Tuesday, June 2, 2009

CBC Radio "The Current" features Parental Alienation.

Too late I found out that CBC Radio's morning show "The Current" with Anna-Marie TREMONTI had a segment about PAS today, including an interview with Rhonda Pisanello - a strong supporter of Alberta PAAO and leader of KAPAAO - a kids support program initiated by PAAO HQ in Ontario.   Interviewed on the program was Nick Bala, a Prof of Family Law at Queen's University who had presented some of his research into Canadian Cases of PAS to the conference in Toronto in March 2009, as well as Registered Psychologist Mary Korpach from Surrey BC. 

Here is a link to the program (part 3/3) where you can listen to the segment and website:

Parental Alienation

Rhonda Pisarello was eight years old when her parents divorced. Her sisters were seven and one. Rhonda's father was awarded custody of the three girls. And her mother was granted the right to see them a few days each week. A year after the divorce, Rhonda's father remarried. Rhonda is an adult now and she picked up the story from there. We aired a clip.

Rhonda's story has all the hallmarks of what we now call Parental Alienation. The number of court cases that involve Parental Alienation is getting more attention these days but it is not new to our court system.

Nick Bala has just completed the first study of how Canadian courts and judges have handled Parental Alienation over the last 20 years. He's a professor in the Faculty of Law at Queen's University and he was in Kingston, Ontario.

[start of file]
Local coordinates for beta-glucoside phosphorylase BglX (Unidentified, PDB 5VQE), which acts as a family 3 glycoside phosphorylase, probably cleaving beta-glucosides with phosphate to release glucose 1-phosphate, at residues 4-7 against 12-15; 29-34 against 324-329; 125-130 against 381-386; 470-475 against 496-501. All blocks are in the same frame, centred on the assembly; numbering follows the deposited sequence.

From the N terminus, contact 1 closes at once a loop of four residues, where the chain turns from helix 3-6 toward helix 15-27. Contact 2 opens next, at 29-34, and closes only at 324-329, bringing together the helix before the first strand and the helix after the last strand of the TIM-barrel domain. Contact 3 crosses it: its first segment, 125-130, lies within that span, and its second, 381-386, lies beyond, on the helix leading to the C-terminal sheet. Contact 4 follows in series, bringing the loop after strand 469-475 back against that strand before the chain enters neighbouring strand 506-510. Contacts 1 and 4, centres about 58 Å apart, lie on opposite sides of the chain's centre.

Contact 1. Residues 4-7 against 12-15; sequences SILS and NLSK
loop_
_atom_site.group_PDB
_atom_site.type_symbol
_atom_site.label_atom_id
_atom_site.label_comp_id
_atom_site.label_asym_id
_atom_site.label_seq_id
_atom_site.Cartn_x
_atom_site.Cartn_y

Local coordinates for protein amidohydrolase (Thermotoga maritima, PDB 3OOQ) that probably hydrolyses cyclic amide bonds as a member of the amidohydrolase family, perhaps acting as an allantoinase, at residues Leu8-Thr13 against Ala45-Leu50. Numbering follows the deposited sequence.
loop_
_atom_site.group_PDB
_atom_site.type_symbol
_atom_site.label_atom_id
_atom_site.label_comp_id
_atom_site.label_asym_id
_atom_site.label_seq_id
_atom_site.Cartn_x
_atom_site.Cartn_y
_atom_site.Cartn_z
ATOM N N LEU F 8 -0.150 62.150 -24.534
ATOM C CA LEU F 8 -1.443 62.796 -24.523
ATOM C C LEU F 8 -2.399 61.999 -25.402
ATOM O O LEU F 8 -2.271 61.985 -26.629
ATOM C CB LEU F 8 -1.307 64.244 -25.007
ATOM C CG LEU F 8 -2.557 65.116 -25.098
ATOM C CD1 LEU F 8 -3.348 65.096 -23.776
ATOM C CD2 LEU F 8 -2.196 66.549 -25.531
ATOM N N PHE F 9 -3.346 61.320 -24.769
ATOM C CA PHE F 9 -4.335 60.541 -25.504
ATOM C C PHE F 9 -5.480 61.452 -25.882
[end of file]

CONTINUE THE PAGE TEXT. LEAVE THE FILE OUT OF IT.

1 comment:

Michael J. Murphy said...

Bala seems to have picked up on the notion that Parental Alienation is real and has negative consequences. He even noted he found a 2-1 ratio of female/male perps. His comments on the legal side seemed balanced but he still subscribes to the feminist notion that Dr. Gardiner may not be credible. He has done his homework with respect to the impact on children and almost sounded like Dr. Richard Warshak but he is a lawyer not a clinician and no more qualified (perhaps less so) than someone like me who is a target. Nevertheless, he seems to be applying more balance but he has a long way to go. His comments with respect to the little girl who was alienated from her Toronto Father and allowed to go to Saudi Arabia with her mother are beyond the pale as were Judge Leonard Ricchetti's in Elwan v el taher one of the most egregious of dysfunctional decisions rewarding a child abuser in recent memory.